Intellectual Property Courses

Intellectual Property Seminar

LAW 623 (3 hours)

This seminar will cover a variety of issues related to the protection of intellectual property on a worldwide basis. Topics to be covered include (1) the extraterritorial protection of intellectual property rights, including the concept of globalization; (2) international mechanisms for the acquisition of intellectual property rights; (3) international enforcement of intellectual property rights by rights holders, including parallel imports and gray market goods; (4) disputes between states; and (5) the future of international intellectual property law and policy, in particular issues related to domain names and Internet websites.

Introduction to Intellectual Property

LAW 661 (3 hours)

The course is a study of trademark, patent, and trade secret law, including the law of copyright and the misappropriation of ideas.

Patent Law

LAW 698 (3 hours)

This course examines the major issues of the substantive patent law of the United States. Topics include patentable subject matter, utility, novelty, statutory bars, priority of invention, non-obviousness, scope and content of the prior art, disclosure and enablement, reissue and reexamination, infringement, misuse, remedies, and the relationship between trade secret and patent law. The process for obtaining a patent from the U.S. Patent and Trademark Office will not be covered in depth, but there will be an introduction to this process.

Copyright Law

LAW 703 (3 hours)

This course examines the nature of the rights protected under federal copyright law and the types of works that qualify for protection, including literary, artistic, and musical works. This course also covers copyright duration, ownership, formalities, remedies for infringement, and principles of international protection. The Copyright Act of 1976 as amended forms the core statutory material covered by the course. The final grade is based upon class participation, a paper and an in-class presentation.

Trademark & Unfair Competition

LAW 716 (3 hours)

This course offers students an introduction to acquiring and protecting trademarks. Students learn how to counsel clients on what may serve as a proper trademark, how to register a mark with the state and the U.S. Patent and Trademark Office, the nature of an infringement lawsuit, and defending trademarks against domain name "cybersquatters" in US courts and through international arbitration systems. This course is designed to give students a practical rather than theoretical view of trademark law and as such frequently incorporates local practitioners in delivering course materials and answering students' questions. The final grade is based upon class participation, a paper and an in-class presentation.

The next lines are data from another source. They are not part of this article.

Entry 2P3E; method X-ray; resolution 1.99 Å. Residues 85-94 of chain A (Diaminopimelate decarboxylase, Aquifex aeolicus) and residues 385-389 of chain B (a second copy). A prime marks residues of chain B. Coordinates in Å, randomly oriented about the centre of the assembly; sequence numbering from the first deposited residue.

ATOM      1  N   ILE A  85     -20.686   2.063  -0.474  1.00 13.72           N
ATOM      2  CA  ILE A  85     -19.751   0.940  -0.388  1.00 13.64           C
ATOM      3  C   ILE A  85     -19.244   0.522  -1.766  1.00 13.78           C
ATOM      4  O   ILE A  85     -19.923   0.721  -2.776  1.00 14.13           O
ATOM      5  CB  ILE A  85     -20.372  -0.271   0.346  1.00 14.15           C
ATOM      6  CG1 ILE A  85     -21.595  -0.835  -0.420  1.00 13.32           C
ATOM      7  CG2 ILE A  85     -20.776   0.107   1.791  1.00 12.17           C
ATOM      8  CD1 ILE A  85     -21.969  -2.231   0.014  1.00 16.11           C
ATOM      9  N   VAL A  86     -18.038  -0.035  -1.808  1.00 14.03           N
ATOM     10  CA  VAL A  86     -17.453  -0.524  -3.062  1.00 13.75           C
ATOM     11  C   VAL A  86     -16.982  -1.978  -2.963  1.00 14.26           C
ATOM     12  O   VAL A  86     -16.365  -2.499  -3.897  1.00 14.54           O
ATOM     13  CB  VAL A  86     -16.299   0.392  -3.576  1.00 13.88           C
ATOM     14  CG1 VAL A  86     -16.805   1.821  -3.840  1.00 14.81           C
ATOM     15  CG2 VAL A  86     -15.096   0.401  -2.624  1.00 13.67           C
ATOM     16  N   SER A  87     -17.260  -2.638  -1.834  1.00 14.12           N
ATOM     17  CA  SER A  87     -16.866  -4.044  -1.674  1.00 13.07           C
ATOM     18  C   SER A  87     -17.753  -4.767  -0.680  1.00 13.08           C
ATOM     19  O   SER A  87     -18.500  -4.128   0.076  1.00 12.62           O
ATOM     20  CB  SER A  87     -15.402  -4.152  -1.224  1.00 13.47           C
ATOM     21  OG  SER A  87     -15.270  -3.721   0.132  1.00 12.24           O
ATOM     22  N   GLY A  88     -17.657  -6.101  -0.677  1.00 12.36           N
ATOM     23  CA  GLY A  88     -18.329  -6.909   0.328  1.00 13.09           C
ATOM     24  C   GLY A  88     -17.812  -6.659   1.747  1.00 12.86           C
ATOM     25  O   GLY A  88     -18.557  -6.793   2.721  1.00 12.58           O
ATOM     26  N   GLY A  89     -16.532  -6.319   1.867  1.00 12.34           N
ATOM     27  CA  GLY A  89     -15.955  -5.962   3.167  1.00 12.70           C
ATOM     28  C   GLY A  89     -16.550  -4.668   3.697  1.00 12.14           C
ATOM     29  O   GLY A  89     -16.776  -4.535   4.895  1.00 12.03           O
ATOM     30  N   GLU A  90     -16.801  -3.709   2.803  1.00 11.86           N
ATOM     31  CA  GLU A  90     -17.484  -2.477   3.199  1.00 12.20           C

Intellectual Property Clinic

LAW 723 (3 hours)

The Intellectual Property Law Clinic offers a rare opportunity to work with clients involved with developing new products and businesses. Under the supervision of intellectual property lawyers at the Center for Law & Innovation and Maine Patent Program, students work directly with independent inventors, entrepreneurs, and research scientists. A wide variety of projects exist for acquiring practical skills as an IP lawyer. Students typically review innovation disclosures for patentability and write opinion letters based on their results. They will frequently determine whether trademarks qualify for protection and are available for registration, and counsel clients on how to proceed. In the case of university clients, students may assist with drafting a patent application, registering a copyright, applying for a trademark, or working on a licensing agreement. Maine Law's IP Clinic is one of only a handful across the U.S. certified with the USPTO through its pilot clinical program in both patents and trademarks, allowing our students to file patent and trademark applications on behalf of inventors and entrepreneurs. Students may enroll in IP Law Clinic for either 3 or 6 credits for up to two semesters. No prerequisites are required and students may enroll in IP Clinic as early as the summer after their 1L year.

Advanced Intellectual Property Clinic

Pre-requisites: Intellectual Property Clinic (P or HP grade) and permission of IP Clinic Instructor (3 or 6 hours)

Students who have successfully completed Intellectual Property Clinic and wish to enroll in a second semester may apply for admission to Advanced Intellectual Property Clinic. This course will provide students will more challenging cases and encourage development of more advanced transactional skills focusing on the field of intellectual property. Students will draft more advanced contracts such as intellectual property licensing agreements, an assignment of intellectual property rights, confidentiality agreements/non-disclosure agreements, and the like, and may be involved in pre–litigation counseling and dispute resolution in IP infringement situations. Students will also be expected to handle similar cases to those assigned in IP Clinic, but should be able to resolve them more efficiently. In addition, Advanced IP Clinic students will be assigned mentoring roles to work with IP Clinic students who are new to IP and the clinic setting.

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